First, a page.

It seems that no matter how good we have it, we all want a better job.
That means keeping track of job listings, networking, tracking down leads, analyzing potential employers and scheduling interviews. But these depend on other people, word of mouth, and the quality and quantity of job postings available at any given time.
Only your resume gives you total control over how you're perceived by potential employers. It doesn't have to be a passive job listing with subjective information on why you think you're a great and wonderful person (which of course you are).
You need a high-impact career-marketing piece that takes full advantage of the paltry 10 to 60 seconds of attention most resumes receive.
Perhaps you don't think you're a very good writer, and just don't like "writing about yourself." You're not alone: Even published authors and top-flight executives who visit my office tell me they have trouble writing a decent resume. They also tell me, "My resume isn't perfect, but I'll explain myself in the interview."
However, you may be the perfect candidate for a position and still not get the interview, for no other reason than your resume. Resumes are typically used to exclude people from positions more often than include them; whoever is left in the 'potential' stack gets called for an interview.
The bottom line? What employers want to know from each person "sitting" on their desk is: What can you do for me? How can you fill this job effectively? Why should I talk to you?
1. Use a profile to focus on keywords.
Pre-digest your information; boil it down to keywords related to essential skills and abilities. These can be as basic as sales, marketing, client relations, target marketing, project management, budget planning or forecasting. Once you have these items, group similar words together and list your level of proficiency, for example:
- Skilled in machine shop management and operations, including staff training, procedure planning, safety training and team leadership.
- Perform customer service and troubleshooting in a professional manner; coordinate vendors, suppliers and contractors; oversee contracts, pricing and inventories.
- Proficient in total project management, from technical staff training to product design, development and rollout in major national markets.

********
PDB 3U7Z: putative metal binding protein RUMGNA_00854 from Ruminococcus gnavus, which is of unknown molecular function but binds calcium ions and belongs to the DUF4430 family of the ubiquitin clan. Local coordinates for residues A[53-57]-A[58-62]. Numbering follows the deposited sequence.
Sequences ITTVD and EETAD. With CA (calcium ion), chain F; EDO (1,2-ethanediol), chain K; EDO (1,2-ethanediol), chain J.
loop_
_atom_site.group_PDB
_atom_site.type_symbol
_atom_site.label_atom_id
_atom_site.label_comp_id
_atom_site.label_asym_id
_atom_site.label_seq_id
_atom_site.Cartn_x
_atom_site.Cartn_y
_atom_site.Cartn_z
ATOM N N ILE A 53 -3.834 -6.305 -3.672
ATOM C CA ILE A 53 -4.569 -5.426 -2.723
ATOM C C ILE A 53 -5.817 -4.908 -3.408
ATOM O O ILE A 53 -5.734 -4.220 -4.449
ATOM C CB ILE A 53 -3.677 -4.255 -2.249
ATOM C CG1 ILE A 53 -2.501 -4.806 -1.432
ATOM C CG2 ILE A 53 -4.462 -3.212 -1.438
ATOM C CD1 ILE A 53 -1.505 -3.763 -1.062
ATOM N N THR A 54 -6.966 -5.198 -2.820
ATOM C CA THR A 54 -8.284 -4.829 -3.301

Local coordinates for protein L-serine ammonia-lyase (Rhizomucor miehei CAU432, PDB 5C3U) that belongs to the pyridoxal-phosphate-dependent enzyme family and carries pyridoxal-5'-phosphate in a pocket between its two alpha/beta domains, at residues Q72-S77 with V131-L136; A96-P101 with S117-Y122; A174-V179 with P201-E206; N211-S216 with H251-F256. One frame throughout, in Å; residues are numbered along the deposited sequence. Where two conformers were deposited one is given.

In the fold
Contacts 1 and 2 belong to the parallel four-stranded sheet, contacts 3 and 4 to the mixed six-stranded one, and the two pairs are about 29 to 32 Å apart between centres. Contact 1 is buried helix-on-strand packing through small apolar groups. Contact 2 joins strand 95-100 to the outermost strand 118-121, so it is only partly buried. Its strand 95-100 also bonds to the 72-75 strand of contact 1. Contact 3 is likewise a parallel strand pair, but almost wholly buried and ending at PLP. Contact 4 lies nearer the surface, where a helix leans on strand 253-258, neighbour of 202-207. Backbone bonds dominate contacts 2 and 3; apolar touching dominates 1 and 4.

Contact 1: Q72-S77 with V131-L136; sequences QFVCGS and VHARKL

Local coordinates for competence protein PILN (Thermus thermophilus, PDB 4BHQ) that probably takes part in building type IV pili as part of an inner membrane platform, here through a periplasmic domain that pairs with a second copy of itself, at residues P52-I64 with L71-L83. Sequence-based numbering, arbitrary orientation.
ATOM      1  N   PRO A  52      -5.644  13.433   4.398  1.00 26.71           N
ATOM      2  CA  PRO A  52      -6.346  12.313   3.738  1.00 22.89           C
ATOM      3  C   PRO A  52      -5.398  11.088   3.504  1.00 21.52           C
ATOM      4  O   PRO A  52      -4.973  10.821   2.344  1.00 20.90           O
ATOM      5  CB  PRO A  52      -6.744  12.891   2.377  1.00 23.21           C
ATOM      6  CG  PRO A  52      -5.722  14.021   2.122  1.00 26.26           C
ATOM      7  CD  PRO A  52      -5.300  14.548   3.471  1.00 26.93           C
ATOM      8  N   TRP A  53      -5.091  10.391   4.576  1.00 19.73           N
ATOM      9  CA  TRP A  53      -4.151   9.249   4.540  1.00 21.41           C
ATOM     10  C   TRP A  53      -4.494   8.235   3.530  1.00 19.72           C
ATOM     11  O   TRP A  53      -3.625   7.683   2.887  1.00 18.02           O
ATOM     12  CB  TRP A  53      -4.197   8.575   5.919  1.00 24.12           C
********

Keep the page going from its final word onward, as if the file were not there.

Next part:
- Conduct C-level audits, as well as strategic planning, long/short-term planning, quality control and client relations.
This gives you total control over how you're perceived by employers. Without this section, you're basically a victim of your work experience and education, and what if your most recent experience isn't related to your current career goals?
2. Consistently market your skills and abilities.
Steer clear of fluff phrases such as "self-motivated, hands-on professional with an excellent track record of..." Let's face it: The first two items in this sentence could be said about almost anyone. As for your track record, let the employer decide if it's excellent by reading about your abilities (on top) and your duties and accomplishments (under the "Employment: section).
This can be the most difficult task on any resume, and it has to be written just right. If it's subjective or contains ideas that can't be verified through education or experience, then don't include it, or you'll lose your credibility. Consider getting advice from a certified professional resume writer who typically won't charge for a review.
3. A title or objective?
Think of a basic title or "Objective" for the top of your resume. This is typically very brief, just one or two words: "Sales/Marketing" or "Accounting/Finance" or something as simple as EXECUTIVE LEADERSHIP. Give the reader some idea of where you're coming from, and generally where you want to go, without blocking yourself from consideration for other positions.
4. Employment and education sections.
Now your writing must consistently verify, support and quantify what you've stated in your Profile section. Help the reader actually see you at your last position by spelling out daily duties most relevant to your career goals. Quantify how many people you supervised or trained, explain types of clients you work(ed) with, the computers utilized, and most importantly, the results.
What are/were your achievements? Give facts and figures like budget amounts, how much you've saved the company over how long, awards, recognition, etc.
Avoid the ubiquitous "References Available Upon Request" at the bottom of your resume. If employers really want references, they'll ask. Consider putting "Confidential Resume" at the top of your resume, and/or stating this in your cover letter. Always respect the reader's intelligence!
Research the company's brochure, annual report and job advertisement, if any, and tailor your resume as much as possible to the position.
Although personal networking is the best way to get a job, an excellent resume can open doors all by itself, and is still required in many networking situations. Of course, a brief cover letter should be targeted to the hiring authority whenever possible.
Tell employers what you know about their operation, and why you want to work specifically for his/her company. Make them feel like they're the only person getting your resume. Consider this: A resume that's only slightly more effective than the one you have now could help you get a job weeks or even months faster than your old resume. Resume writing is an art in itself, and there are few hard and fast rules. You need a complete, professional job search strategy, and your resume must be a key part of that strategy. When you implement these ideas in the next update of your resume, you'll almost certainly get more interviews.
Next: The Business Card Resume
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